중앙데일리

Without enough juice, summer blackouts possible

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July 07,2010
As Seoul’s temperature soars over 30 degrees Celsius yesterday, the water fountain at the Seoul Forest Park becomes a popular attraction. [YONHAP]

Before you reach for the air conditioner remote, consider this: Due to excessive energy use, Korea could experience blackouts this summer.

According to the Ministry of Knowledge Economy yesterday, power cuts are “highly possible” if conservation measures don’t kick in. The ministry based its prediction on a sharp fall in the total volume of reserve electric power.

The ministry said Korea’s energy consumption at its peak this summer is expected to reach up to 70.7 million kilowatts, which is 11.8 percent more than last summer, when the weather was less oppressive. Korea’s energy supply is 75.3 million kilowatts.

The problem is that demand is growing much faster than supply because of both the hot weather and the rapidly recovering economy, which leads industry to use more power. Korea posted economic growth of 8.1 percent in the first quarter of this year, and the government raised its annual growth projection from 5 percent to 5.8 percent.

The energy supply is expected to increase by only 3.7 percent this year. What that means is that the country’s reserve electric power is likely to fall as low as 4 million kilowatts, or 5.8 percent of supply, which is a risky figure for Korea, according to the ministry.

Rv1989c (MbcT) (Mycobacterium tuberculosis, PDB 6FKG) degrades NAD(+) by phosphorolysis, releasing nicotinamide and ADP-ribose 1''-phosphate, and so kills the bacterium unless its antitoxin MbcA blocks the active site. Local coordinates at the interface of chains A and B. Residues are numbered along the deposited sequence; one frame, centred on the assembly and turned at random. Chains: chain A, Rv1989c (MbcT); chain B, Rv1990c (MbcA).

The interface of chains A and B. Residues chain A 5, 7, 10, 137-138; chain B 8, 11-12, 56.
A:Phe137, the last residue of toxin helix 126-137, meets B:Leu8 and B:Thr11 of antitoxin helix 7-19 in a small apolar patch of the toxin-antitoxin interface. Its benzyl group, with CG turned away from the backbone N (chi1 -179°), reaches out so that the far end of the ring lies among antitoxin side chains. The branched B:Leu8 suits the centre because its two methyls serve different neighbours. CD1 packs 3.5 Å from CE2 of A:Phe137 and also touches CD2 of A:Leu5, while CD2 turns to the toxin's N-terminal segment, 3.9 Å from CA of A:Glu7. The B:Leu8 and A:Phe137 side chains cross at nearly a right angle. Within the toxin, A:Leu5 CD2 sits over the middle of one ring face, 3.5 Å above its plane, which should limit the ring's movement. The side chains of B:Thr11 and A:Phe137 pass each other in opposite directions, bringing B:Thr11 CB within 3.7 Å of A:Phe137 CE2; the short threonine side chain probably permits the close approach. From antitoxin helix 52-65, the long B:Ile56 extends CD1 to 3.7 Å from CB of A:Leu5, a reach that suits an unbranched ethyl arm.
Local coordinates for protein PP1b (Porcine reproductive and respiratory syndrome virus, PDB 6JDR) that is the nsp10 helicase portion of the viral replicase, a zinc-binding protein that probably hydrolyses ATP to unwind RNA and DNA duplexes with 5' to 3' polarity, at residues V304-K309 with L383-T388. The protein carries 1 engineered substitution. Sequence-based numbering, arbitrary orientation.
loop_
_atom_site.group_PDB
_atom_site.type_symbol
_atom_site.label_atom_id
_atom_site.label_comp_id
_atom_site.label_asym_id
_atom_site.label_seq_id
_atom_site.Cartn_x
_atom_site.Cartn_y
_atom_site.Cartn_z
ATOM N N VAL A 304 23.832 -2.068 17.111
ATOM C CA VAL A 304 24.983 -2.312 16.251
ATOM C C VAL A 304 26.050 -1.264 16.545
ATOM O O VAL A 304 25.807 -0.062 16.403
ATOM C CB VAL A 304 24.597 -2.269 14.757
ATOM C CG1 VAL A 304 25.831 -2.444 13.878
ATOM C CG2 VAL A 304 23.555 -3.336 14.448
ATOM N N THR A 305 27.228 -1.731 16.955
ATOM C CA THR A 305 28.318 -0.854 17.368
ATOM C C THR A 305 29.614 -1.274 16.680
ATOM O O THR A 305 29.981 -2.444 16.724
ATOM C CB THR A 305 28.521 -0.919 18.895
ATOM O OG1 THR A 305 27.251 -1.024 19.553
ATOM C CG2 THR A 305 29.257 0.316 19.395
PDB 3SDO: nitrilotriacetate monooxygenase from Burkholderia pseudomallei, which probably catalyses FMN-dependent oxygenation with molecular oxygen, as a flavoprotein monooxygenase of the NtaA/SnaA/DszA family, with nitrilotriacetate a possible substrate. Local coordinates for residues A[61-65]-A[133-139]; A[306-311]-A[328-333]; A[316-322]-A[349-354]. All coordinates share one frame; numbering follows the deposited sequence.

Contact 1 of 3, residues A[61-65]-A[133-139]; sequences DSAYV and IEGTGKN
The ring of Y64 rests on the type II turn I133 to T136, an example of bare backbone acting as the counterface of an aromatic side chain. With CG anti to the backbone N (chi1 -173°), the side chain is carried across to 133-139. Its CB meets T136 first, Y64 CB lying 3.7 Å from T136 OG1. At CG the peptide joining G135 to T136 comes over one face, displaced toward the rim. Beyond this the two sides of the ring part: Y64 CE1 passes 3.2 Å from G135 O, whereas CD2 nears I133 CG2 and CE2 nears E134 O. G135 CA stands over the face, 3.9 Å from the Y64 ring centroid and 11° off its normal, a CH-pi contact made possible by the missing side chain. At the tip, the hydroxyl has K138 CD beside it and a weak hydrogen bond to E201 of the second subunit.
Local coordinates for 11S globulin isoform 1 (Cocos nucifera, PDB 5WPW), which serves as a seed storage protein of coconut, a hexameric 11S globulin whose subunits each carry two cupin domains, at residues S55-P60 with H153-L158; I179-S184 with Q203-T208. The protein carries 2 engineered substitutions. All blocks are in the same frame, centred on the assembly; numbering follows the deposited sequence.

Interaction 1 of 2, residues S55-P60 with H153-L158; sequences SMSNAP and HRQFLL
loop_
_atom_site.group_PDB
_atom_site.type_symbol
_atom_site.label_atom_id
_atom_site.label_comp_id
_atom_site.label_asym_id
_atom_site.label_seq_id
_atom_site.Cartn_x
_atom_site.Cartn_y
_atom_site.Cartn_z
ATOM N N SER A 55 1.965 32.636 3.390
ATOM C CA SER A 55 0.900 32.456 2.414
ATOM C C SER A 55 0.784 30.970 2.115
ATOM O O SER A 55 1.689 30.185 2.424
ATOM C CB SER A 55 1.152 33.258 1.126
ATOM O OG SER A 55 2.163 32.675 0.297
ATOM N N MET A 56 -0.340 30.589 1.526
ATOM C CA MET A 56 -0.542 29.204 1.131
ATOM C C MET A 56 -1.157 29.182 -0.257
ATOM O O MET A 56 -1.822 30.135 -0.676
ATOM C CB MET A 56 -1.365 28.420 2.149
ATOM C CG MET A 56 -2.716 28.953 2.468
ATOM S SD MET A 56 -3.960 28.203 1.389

Until now, the lowest level of electricity reserves was in the very hot summer of 1994. The reserve ratio then fell as low as 2.8 percent.

“Current electricity conditions are not in such good shape,” said a ministry official. “At this pace, Korea’s reserved electricity might fall lower than 4 million kilowatts.”

If reserves fall below the 4 million kilowatt level, the government has the right to demand power cuts and control electricity usage.

Of course, the threat of power cuts has been raised in previous summers, and in some winters, but they’ve always been avoided.

One method was through conservation measures, and the ministry is planning to restrict the use of air-conditioning starting next month during the peak hours of 11 a.m. and 3 p.m. for buildings that consume more than 2,000 ton-oil-equivalents (or TOEs) of energy.

The government will advise buildings to turn off the air-conditioners for 10 minutes every hour.


By Lee Eun-joo [angie@joongang.co.kr]



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